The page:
Jean-Pierre Bemba and his former lawyers with whom he faces an impending trial at the International Criminal Court (ICC) are wary that their communications are still under surveillance at the behest of the prosecution.
However, the Office of the Prosecutor (OTP) has denied that the communications of Mr. Bemba, his former lead defense counsel Aime Kilolo Musamba, and case manager Jean-Jacques Mangenda Kabongo, are still being monitored. The prosecution also said there was no ongoing monitoring of the communications of former defense witness Narcisse Arido and Congolese parliamentarian Fidèle Babala Wandu.
The five individuals are due to go on trial later this year for corruptly influencing witnesses who testified in the trial of Mr. Bemba, a former vice president of Congo whose militia reportedly committed rape, murder, and pillaging in the Central African Republic.
The November 2013 arrest warrants for the five accused stated that ICC investigators tapped phone calls and intercepted emails between Mr. Bemba and his lawyers. Pre-trial judge Cuno Tarfusser authorized the interception of communications following an application by prosecutors to conduct the interception as part of investigations into defense witness and evidence tampering allegations.
The interceptions, which also included the communications of Mr. Arido and Mr. Babala, allegedly showed that the Congolese opposition leader was speaking to witnesses and authorizing payments to them in exchange for false testimony.
Last month, lawyers for Mr. Bemba and Mr. Kilolo asked judges to order the OTP to confirm whether the two accused and their lawyers were still under electronic surveillance by the prosecution, or at the request of the prosecution.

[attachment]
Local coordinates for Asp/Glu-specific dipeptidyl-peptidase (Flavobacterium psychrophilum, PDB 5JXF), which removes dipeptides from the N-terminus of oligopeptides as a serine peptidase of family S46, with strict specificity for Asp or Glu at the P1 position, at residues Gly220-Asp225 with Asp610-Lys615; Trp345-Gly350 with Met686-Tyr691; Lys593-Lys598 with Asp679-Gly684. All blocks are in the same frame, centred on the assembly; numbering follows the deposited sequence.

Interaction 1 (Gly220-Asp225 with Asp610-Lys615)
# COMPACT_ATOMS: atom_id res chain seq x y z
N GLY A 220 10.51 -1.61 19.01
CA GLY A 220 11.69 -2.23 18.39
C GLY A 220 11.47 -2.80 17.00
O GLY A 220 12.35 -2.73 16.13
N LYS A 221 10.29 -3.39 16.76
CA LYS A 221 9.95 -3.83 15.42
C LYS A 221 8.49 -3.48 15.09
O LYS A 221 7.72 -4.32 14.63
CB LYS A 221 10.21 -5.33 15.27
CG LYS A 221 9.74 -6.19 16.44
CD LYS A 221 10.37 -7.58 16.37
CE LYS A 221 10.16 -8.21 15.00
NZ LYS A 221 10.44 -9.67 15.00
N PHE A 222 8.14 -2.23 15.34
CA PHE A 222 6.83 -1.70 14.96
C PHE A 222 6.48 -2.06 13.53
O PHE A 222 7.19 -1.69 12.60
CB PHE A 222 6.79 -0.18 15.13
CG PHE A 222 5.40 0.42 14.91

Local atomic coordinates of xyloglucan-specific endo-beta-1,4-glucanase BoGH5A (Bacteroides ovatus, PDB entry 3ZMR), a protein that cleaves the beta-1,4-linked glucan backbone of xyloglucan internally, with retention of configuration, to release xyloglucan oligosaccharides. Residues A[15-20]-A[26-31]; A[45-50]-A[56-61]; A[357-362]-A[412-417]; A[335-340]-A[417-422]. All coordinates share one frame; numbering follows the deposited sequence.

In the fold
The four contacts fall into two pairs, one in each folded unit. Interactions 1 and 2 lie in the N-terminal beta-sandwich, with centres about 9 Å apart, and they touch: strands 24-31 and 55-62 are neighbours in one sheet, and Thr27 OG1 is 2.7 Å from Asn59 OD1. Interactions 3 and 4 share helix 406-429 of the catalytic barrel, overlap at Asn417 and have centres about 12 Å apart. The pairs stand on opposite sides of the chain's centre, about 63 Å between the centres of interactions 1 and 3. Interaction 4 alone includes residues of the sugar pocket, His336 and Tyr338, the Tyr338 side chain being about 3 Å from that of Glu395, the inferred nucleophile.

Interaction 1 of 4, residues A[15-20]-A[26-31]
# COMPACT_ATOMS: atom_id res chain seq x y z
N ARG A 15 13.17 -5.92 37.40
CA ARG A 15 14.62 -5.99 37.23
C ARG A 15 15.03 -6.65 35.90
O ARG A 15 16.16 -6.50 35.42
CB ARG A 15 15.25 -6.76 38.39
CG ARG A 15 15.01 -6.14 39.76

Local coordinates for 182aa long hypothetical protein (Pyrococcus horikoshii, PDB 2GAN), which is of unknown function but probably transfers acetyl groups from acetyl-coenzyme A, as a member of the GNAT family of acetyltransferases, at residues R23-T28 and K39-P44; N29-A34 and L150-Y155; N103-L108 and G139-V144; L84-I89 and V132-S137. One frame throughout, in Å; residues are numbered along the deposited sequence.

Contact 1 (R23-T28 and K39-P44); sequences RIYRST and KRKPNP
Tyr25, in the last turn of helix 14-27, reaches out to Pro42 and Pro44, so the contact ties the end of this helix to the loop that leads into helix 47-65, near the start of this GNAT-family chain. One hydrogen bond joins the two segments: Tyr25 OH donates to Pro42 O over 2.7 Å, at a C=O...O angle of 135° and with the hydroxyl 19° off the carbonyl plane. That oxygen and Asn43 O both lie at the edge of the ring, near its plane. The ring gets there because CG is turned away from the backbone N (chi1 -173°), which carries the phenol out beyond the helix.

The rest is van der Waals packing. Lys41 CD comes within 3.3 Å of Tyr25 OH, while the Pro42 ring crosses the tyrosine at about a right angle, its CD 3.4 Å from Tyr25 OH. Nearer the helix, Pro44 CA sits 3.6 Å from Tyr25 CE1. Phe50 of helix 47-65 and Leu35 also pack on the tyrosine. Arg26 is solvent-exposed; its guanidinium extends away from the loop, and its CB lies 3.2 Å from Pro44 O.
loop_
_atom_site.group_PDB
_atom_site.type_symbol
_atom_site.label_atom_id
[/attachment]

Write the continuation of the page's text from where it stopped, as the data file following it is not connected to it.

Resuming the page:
A similar request had earlier been made by lawyers for Mr. Babala, who claimed they had received information that such monitoring was ongoing. The defense lawyers argued that if confirmed, such monitoring would be a violation of Articles 54(1)(c) and 69(7) of the Rome Statute, which require the prosecution to respect internationally recognized human rights, including the right to privacy and privileged communications.
In its response to the defense submissions, the prosecution stated that, other than what was already known to the parties to the trial, the accused and their lawyers were not under electronic surveillance. The prosecution said it had not monitored or requested any national authority to monitor the accused, their lawyers, or anyone else concerning the case.
“The prosecution is not aware whether national authorities have otherwise undertaken such activities,” added prosecutor Fatou Bensouda in the May 1, 2015 submission.
Judges accordingly ruled that the defense request to order the OTP to state whether it was monitoring the communications of the accused was moot.
The evidence gathered through intercepted communications is at the center of the prosecution’s witness corruption case. The evidence, which the pre-trial chamber relied on to authorize the arrest of the accused individuals, includes telephone call records; transcripts, translations, and summaries of recorded communications; text messages; e-mails; and international money transfer transactions through Western Union and Express Union.
In February 2014, Mr. Bemba’s new lawyers in his war crimes case asked judges to order a stop to the monitoring and recording of privileged communications between him and the lawyers. They argued that it was impossible for members of the new defense team to continue to represent the accused “without the ability to take instructions and provide advice in a confidential setting.”
Judges are yet to set a commencement date for the trial against Mr. Bemba and his four former associates.